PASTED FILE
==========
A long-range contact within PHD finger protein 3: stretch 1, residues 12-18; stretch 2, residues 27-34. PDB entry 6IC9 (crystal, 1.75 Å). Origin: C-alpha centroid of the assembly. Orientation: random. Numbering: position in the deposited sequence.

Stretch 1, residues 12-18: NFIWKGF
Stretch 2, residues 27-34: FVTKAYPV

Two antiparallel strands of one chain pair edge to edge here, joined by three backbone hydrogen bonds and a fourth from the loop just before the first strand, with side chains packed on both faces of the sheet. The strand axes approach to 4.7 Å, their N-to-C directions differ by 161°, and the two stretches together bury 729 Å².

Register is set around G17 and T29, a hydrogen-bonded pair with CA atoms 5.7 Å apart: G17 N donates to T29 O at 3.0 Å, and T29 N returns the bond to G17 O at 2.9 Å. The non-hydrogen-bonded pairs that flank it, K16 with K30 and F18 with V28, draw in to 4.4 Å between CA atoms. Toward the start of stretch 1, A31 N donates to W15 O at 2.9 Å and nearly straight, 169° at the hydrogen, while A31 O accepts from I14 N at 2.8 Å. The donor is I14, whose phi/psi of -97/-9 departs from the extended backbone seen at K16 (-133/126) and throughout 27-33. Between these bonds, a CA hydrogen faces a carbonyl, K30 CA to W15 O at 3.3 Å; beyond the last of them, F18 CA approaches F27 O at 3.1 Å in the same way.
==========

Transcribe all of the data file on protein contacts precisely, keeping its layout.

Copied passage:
A long-range contact within PHD finger protein 3: stretch 1, residues 12-18; stretch 2, residues 27-34. PDB entry 6IC9 (crystal, 1.75 Å). Origin: C-alpha centroid of the assembly. Orientation: random. Numbering: position in the deposited sequence.

Stretch 1, residues 12-18: NFIWKGF
Stretch 2, residues 27-34: FVTKAYPV

Two antiparallel strands of one chain pair edge to edge here, joined by three backbone hydrogen bonds and a fourth from the loop just before the first strand, with side chains packed on both faces of the sheet. The strand axes approach to 4.7 Å, their N-to-C directions differ by 161°, and the two stretches together bury 729 Å².

Register is set around G17 and T29, a hydrogen-bonded pair with CA atoms 5.7 Å apart: G17 N donates to T29 O at 3.0 Å, and T29 N returns the bond to G17 O at 2.9 Å. The non-hydrogen-bonded pairs that flank it, K16 with K30 and F18 with V28, draw in to 4.4 Å between CA atoms. Toward the start of stretch 1, A31 N donates to W15 O at 2.9 Å and nearly straight, 169° at the hydrogen, while A31 O accepts from I14 N at 2.8 Å. The donor is I14, whose phi/psi of -97/-9 departs from the extended backbone seen at K16 (-133/126) and throughout 27-33. Between these bonds, a CA hydrogen faces a carbonyl, K30 CA to W15 O at 3.3 Å; beyond the last of them, F18 CA approaches F27 O at 3.1 Å in the same way.